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[UPDATE] SOCOM: Confrontation Review



      [Editor's Note: Due to SOCOM: Confrontation receiving its much anticipated patch, we have decided to update our review. This isn't something we normally do, but we felt it was necessary to give a proper representation of what to expect with Confrontation.]

SOCOM: Confrontation has been anything but smooth sailing for fans of the series. The game launched with a laundry list of technical issues, but it has finally been patched, and therefore deserves a second look. In my original review, which can be found below, I initially gave SOCOM: Confrontation a 7.5. While some readers found this to be a ludicrous score for their beloved tactical shooter, it was something I still stand by as "fair" at the time. Since then, I've seen SOCOM take a great stride forward.

My biggest gripe with the launch edition was the atrocious scope glitch. Thankfully, this issue is fixed and scopes now correctly display what you're aiming towards. This makes sniping a joyous experience which all fans of the series should be happy about. Furthermore, all technical issues have been corrected. No longer does the main menu lock up the entire console forcing you to perform a hard reset.

As many fans experienced, server loads were often the cause of being unable to join games or connect properly. Combined with the fact some players seemed to warp from one spot to the next, this almost crippled the title. Fortunately, this was corrected with the patch and the game now plays properly.

Due to these major overhauls and fixes, SOCOM: Confrontation is now the quality experience that gamers were hoping for. In light of these drastic changes, I feel compelled to update our review score from a 7.5 to an excellent 8.5.

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I find it hard to think back to the PlayStation 2 and its definitive online titles without subconsciously reminiscing about the SOCOM series. As such, you can imagine the excitement and anticipation that must have been going through me as I waited for the opportunity to get my hands on SOCOM: Confrontation. While the wait may have been painfully slow, it almost feels as though it was all for naught. As many of you know, Confrontation released with a slew of problems and lost promises. Not only are features missing within the game that happen to be clearly printed on the case and in the instruction manual, but also the servers have been unbelievably atrocious. According to Slant Six, you can expect a patch to resolve these issues, which is why my review score will not reflect these technical aspects of the title. Instead, I will cover the customization and gameplay aspects.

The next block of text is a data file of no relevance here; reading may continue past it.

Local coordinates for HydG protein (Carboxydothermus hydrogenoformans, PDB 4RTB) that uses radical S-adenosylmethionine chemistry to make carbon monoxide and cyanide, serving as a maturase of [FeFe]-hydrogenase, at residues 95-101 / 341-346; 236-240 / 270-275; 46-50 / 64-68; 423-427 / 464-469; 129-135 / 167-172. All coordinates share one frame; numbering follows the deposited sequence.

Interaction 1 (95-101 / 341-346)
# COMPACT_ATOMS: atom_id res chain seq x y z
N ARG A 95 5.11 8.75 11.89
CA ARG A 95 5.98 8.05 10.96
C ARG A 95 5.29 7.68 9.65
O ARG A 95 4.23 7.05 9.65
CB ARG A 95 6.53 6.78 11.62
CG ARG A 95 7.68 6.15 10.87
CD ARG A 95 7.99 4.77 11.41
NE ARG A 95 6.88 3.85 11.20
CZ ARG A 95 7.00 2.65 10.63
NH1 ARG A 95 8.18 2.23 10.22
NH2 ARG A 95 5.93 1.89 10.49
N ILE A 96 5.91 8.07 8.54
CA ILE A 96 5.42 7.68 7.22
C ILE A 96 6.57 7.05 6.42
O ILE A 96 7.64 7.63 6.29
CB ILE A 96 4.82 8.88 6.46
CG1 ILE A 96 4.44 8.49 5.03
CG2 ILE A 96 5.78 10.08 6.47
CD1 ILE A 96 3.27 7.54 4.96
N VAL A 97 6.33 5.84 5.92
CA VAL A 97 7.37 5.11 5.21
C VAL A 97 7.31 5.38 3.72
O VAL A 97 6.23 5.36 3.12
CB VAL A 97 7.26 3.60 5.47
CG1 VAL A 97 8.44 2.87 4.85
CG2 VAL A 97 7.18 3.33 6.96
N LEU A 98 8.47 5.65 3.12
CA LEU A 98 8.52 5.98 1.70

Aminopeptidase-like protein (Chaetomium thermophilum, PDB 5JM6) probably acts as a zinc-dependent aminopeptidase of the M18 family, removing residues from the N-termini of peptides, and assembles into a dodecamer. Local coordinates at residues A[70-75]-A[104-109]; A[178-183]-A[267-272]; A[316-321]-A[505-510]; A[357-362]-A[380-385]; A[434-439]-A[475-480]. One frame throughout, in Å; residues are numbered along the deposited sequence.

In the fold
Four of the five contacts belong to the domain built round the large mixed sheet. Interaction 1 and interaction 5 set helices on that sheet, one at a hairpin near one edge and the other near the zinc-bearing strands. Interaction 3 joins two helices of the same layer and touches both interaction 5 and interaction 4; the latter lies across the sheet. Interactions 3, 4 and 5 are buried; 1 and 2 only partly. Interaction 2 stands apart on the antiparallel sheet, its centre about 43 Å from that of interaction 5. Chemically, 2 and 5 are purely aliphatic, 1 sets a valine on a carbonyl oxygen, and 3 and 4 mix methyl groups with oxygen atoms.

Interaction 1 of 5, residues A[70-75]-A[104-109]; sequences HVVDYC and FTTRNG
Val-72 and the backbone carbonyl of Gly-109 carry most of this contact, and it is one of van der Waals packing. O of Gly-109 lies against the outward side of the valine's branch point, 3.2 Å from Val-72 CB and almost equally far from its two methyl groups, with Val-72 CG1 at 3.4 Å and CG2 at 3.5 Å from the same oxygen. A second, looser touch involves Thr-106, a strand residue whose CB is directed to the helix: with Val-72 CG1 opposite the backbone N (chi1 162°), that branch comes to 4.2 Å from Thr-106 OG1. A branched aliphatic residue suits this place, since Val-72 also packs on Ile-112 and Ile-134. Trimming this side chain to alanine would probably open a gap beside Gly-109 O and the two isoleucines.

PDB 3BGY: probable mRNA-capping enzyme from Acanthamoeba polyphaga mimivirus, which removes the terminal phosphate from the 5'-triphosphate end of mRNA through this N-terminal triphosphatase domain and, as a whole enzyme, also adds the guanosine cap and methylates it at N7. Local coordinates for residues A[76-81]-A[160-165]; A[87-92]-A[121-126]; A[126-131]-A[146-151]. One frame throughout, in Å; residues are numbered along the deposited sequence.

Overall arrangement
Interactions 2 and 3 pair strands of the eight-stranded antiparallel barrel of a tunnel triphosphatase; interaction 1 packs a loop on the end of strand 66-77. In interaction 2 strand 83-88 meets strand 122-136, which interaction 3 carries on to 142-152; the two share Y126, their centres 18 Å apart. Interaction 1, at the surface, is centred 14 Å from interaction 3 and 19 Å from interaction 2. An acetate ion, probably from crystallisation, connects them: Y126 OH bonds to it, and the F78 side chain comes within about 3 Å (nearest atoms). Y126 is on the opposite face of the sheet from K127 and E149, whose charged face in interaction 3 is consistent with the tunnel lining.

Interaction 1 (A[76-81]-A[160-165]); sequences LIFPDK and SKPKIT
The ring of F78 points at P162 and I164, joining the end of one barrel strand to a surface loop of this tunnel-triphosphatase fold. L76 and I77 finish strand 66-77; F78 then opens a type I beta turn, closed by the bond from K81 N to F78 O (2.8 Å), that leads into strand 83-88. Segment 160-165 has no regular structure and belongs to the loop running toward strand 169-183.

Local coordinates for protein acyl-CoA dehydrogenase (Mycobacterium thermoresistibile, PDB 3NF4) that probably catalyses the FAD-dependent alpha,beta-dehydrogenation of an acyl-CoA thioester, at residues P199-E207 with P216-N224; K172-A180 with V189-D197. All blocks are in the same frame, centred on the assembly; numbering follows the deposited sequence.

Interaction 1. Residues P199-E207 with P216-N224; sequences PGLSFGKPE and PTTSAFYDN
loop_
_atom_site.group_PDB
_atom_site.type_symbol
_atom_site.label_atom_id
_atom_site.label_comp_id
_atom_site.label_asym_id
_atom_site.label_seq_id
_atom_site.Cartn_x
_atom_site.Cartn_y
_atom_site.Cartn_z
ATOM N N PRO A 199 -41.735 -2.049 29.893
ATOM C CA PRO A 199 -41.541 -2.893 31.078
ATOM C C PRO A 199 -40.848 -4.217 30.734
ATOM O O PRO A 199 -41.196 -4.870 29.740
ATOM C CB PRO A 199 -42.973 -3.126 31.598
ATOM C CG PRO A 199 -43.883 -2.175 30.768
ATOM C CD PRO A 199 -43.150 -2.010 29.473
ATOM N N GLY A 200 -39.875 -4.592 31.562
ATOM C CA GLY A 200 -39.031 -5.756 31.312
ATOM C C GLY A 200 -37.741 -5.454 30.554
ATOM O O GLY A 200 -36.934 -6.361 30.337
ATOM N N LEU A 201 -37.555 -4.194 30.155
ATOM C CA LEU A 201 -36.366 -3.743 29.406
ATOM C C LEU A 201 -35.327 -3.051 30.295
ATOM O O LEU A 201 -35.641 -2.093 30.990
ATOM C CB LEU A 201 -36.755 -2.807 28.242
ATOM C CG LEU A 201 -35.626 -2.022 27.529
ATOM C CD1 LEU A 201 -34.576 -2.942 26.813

The first thing you need to do upon booting up SOCOM is customize your Commando and Mercenary characters. Each character has a different set of items to select from and it helps give each unit its own identity. You have the choice of selecting primary weapons that range from standard assault rifles to sniper rifles. On top of this, you have the option of placing specific add-ons for each weapon type. This can include scopes, laser sighting, bi-pods, and many other items that make your weapons all the more potent. What sets the two character units apart is that the Commandos have your standard government issued M16s while on the flip side the Mercenaries are going to work with AK47s.

Customization continues from this point by giving you the option to select a secondary handgun and of course your standard gear. Standard gear is going to include: rocket launchers, RPGs, grenades, smoke bombs, claymores and more. Considering all of the items you have to choose from, it’s safe to say that there is a strong sense of ownership and uniqueness for each character created. It also allows you to play in a style that is most comfortable to you. One of the most important aspects to military combat though is camouflage. Not only is the color choice important, but also the ability to blend in with your surroundings. Thankfully, Confrontation has a plethora of options to choose from. Included in the game are three types of camouflage: Urban, Desert, and Night. Each suit of camouflage has five or so categories to select the appropriate color combination in order to create a particular chameleon effect. This is easily done as each category has over 10 possible color sequences to choose from. To finish off your elite soldier, all that is left to do is pick a face model (Caucasian, Asian, African American, etc) and your facial features (hair, mic, etc). It’s now time to go to war.